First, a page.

Whatever happened in the Boat Race?

Guest post by Green Christian member, Edward Gildea

Image by Peyman Parsa from Pixabay

Traditions are an important part of any culture and one tiny part of our national identity is the throwing in of the victorious coxes at the end of the Oxford and Cambridge Boat Races. They were particularly dramatic races this year, but neither the cox of the women’s race nor the men’s was thrown in. Why? Because levels of E. coli were far too dangerous and several crew members had suffered from sickness before the race. In 16 tests around Hammersmith Bridge there were an average of almost 3,000 E. coli units in each 100ml of water. Ten times higher than the level graded as “poor”!

This is symbolic. Symbolic of a deeply damaged relationship between humans and nature; humans and God’s creation.

Christianity is not alone in the religions of the world in attaching profound importance to water: Moses striking the rock for water to supply the Israelites in the desert; the baptismal water of Jordan; the water used by Christ to wash his disciples’ feet; the water that flowed from His side alongside His blood, which we now mix with communion wine.

Water is about cleansing, purification, spiritual healing, life and rebirth. When we send rockets to the moon or distant planets of Jupiter, the search for water is often at the heart of the mission. It is fundamental to our existence.

So what has happened to make our rivers and beaches so dangerous? I remember when the water boards were being privatised in 1989, I decided not to buy any shares. Apart from some ethical scruples I thought, “Our water and sewage infrastructure is largely Victorian. It has done brilliantly but is now a liability. It will cost a fortune to replace. How will shareholders ever make a profit?” How incredibly naïve of me!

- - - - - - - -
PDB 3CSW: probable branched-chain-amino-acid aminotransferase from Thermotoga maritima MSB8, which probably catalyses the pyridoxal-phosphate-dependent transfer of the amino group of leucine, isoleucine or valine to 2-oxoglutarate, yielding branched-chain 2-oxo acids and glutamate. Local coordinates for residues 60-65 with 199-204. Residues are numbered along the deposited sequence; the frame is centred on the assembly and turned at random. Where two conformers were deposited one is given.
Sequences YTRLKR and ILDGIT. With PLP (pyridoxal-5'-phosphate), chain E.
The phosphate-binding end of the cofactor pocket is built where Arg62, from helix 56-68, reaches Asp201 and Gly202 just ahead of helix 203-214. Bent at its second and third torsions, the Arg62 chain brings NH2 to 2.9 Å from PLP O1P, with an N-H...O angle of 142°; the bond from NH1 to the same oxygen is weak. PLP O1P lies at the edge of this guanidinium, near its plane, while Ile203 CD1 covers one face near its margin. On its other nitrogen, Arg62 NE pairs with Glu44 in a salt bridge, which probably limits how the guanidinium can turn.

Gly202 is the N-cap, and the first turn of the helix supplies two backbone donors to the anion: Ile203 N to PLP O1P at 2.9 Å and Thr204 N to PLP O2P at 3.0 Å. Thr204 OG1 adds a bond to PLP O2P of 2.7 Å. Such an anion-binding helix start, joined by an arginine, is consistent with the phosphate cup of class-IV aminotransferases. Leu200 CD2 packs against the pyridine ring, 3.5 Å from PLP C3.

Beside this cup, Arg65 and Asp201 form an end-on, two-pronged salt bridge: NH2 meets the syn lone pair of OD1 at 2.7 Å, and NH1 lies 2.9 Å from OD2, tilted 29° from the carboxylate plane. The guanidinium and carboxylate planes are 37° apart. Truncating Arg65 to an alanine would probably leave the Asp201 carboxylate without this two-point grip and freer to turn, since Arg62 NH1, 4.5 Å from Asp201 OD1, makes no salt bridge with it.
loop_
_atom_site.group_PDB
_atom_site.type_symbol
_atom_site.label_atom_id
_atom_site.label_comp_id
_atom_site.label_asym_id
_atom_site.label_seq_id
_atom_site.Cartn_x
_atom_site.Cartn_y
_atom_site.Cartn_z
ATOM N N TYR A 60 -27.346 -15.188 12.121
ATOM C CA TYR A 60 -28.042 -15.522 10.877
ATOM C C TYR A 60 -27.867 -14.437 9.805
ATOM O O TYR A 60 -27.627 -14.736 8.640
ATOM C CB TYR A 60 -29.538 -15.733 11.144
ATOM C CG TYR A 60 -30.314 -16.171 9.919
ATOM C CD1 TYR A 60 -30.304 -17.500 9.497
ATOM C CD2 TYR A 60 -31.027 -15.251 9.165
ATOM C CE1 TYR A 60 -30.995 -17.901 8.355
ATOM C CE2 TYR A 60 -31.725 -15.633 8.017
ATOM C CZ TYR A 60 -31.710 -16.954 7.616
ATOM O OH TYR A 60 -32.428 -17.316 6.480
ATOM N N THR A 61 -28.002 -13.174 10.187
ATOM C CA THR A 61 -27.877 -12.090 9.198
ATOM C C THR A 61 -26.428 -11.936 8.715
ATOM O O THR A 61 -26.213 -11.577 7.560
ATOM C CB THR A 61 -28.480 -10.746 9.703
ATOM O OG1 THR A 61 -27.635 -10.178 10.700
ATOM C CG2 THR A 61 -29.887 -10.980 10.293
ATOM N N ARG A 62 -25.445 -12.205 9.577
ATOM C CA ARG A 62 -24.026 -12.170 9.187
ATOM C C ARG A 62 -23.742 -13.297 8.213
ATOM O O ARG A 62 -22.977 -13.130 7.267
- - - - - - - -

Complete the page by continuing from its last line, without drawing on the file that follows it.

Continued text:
Taxpayers generously wiped out all existing debts so the new companies could start with a clean sheet. Since then, shareholders have taken £57 billion in dividends while at the same time running up debts of £60 billion. Last year, when the Environment Agency reported half a million discharges of raw sewage into our rivers, averaging 3 billion litres a day, the companies blamed the rain. We have all witnessed increased rainfall and flooding as a consequence of climate change, but this has been widely known for 25 years and predicted by scientists for far longer. There has been ample time to prepare.

The issue is deeper than politics. It is about the mismatch between the care we should show for nature and God’s creation and the fundamental trajectory of capitalism. The prime objective of capital is to make profit. Massive profits have indeed been made, whether of water or oil – but at great expense!

Timothy was profoundly accurate when he wrote: “The love of money is the root of all evil.” Somehow, if we want to live in harmony with nature and build a future for humanity, we will need to take the greed out of capitalism. That is going to take a great deal of prayer!

Edward Gildea writes magazine articles for his local church, St Mary’s, Saffron Walden in north west Essex, each month. He has kindly given permission to anyone to re-edit for your own parish newsletters. Please credit him and his church website.


Previous:

Author: Ruth Jarman | Date: 1 April, 2024 | Category: Climate Emergency Opinion | Comments: 1


Comments on "Whatever happened in the Boat Race?"

Colin McCulloch:

April 1, 2024

Good comments! And Oxford lost both races! (I admit to bias...) Would that it were so in the field of economics and government policy, where free-market 'neoliberalism' is the overwhelming approach taught to Oxford graduates, who occupy the leading roles in both the current and the prospective next UK governments.


Add your own comment to "Whatever happened in the Boat Race?"

Leave a Reply

Your email address will not be published. Required fields are marked *

This site uses Akismet to reduce spam. Learn how your comment data is processed.